Feb 26, 2024

Black-owned businesses — particularly those owned by men — are significantly underrepresented compared with their population shares

As Canada’s ethnocultural diversity continues to evolve, so has the crucial role that entrepreneurship plays for racialized groups. Business ownership is an indispensable driver of economic growth, innovation and job creation, especially during periods when, as empirical research shows, these communities are disproportionately impacted by unfavourable economic conditions compared to non-racialized counterparts.

According to the most recent Census 2021 data, the Black community in Canada is the third-largest racialized group after the South Asian (7.1%) and Chinese (4.7%) communities. Yet, in 2024, Black-owned private sector enterprises remain underrepresented compared with their share of the population. Data from the Canadian Survey of Business Conditions (Q4 2023) show that Black-owned businesses represent only 2.3% of all private sector enterprises, which is 2.0% lower than the share of Black population (4.3%), resulting in approximately 20,000 “missing” businesses. When examining gender dimensions, Black-owned businesses that are majority-owned by men show a much larger gap (roughly 2.3% or 19,000 firms) while women have a smaller gap (0.4% or roughly 730 firms), effectively missing from business ownership to align with their share of population.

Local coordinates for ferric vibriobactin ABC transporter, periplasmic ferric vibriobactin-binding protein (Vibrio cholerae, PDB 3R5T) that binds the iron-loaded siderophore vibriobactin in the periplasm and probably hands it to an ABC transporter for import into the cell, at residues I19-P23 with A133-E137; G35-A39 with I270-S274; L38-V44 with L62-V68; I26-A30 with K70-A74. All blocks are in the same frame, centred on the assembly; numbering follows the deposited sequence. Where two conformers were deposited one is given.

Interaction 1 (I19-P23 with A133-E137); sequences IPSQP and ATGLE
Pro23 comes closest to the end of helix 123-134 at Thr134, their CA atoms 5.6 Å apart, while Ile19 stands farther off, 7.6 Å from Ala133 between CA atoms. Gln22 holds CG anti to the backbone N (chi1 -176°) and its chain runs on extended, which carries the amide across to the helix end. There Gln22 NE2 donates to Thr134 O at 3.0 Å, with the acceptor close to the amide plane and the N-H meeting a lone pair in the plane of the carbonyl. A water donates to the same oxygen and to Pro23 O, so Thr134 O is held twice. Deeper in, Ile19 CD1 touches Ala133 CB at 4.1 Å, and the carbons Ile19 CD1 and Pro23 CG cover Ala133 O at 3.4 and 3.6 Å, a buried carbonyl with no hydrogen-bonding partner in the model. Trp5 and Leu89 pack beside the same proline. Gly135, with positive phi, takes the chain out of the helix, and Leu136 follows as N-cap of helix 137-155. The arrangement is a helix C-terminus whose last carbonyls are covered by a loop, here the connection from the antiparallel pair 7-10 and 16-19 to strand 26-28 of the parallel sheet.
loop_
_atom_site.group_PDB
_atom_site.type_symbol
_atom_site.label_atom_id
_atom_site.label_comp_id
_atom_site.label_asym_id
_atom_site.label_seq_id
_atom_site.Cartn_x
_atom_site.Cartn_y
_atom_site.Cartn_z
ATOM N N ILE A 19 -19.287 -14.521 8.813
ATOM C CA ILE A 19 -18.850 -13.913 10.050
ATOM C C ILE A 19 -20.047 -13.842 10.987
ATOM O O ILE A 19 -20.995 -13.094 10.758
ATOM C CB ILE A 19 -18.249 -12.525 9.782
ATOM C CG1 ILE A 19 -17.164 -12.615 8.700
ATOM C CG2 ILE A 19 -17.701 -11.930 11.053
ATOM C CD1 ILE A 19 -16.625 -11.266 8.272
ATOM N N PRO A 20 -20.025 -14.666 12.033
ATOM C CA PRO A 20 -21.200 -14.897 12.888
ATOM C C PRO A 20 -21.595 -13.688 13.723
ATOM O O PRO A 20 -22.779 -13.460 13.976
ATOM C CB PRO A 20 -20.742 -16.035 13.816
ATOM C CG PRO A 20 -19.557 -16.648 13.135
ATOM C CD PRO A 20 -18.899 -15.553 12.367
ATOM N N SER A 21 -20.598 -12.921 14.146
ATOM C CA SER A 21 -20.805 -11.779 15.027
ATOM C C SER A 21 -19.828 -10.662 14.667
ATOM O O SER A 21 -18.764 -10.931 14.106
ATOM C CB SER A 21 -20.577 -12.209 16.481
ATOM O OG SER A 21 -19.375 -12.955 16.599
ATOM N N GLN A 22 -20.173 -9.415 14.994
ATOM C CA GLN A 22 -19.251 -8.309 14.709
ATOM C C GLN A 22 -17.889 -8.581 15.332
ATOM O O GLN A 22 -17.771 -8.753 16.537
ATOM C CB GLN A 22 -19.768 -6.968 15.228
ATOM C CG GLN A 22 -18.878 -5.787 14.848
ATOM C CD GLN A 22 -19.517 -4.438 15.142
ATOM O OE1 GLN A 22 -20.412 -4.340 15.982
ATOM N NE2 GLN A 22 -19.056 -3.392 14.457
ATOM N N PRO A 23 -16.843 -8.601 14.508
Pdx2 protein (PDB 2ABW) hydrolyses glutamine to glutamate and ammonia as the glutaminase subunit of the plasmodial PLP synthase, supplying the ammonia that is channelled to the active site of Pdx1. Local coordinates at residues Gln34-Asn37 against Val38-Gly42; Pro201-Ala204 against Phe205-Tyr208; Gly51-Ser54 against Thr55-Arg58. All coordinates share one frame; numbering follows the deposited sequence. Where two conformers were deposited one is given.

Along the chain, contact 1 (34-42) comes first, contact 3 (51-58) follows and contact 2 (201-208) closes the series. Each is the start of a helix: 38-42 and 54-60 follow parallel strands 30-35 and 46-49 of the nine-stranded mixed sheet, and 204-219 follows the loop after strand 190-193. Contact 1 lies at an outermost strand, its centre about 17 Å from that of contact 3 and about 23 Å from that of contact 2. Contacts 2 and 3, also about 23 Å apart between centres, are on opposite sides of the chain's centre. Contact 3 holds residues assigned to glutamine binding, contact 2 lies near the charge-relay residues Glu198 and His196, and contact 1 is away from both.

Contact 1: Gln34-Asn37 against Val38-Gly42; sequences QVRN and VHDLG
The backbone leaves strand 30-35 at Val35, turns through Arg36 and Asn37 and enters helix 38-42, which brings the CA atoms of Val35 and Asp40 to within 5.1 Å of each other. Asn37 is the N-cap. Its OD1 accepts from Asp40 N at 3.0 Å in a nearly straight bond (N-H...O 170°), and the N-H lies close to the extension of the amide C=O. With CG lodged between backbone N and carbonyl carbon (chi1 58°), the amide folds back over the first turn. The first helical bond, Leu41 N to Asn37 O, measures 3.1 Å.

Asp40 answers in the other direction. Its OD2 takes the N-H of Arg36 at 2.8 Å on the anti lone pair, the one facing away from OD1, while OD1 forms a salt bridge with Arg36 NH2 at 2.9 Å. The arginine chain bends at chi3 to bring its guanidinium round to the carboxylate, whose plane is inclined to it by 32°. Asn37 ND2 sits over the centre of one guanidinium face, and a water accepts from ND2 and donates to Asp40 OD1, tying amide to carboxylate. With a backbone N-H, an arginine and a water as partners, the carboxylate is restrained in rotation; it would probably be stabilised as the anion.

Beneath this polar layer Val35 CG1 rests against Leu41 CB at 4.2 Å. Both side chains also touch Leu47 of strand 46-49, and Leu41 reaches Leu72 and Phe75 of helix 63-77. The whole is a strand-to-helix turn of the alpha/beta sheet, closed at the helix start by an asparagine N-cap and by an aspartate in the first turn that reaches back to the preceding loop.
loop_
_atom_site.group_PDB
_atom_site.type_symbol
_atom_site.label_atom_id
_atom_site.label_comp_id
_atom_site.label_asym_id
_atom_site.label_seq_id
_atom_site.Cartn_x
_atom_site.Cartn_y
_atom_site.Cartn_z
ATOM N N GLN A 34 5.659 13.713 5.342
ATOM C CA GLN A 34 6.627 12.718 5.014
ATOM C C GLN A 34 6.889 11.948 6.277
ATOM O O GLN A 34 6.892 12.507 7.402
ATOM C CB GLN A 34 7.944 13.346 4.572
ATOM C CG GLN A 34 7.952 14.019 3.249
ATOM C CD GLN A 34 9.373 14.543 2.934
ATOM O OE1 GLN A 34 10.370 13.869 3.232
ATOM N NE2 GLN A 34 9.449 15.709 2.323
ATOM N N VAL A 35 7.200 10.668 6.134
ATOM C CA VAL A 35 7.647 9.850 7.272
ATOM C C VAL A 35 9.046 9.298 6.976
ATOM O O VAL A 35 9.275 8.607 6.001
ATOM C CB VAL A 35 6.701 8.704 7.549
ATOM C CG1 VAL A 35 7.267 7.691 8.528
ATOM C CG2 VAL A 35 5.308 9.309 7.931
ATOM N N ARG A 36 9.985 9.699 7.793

The Canadian Survey of Business Conditions is a quarterly survey which uses a stratified random sample of business establishments classified by geography, industry sector, size, Census Metropolitan Area (CMA), and non-profit status. It does not include private sector self-employed (“unincorporated” businesses). Different literature and sources show that this is an area where the share of Black owners are higher. Our calculations and analysis are based on Q4 2023 CSBC and Census 2021 data where we look at representation as the total share of Black businesses owned by gender in Canada and compare it to that respective population i.e. we compare Black-male owned businesses to the Black male population, and Black-women owned businesses to the women population. The degree of underrepresentation does not factor in the disproportionate and intersectional barriers that are faced by Black-women entrepreneurs. 

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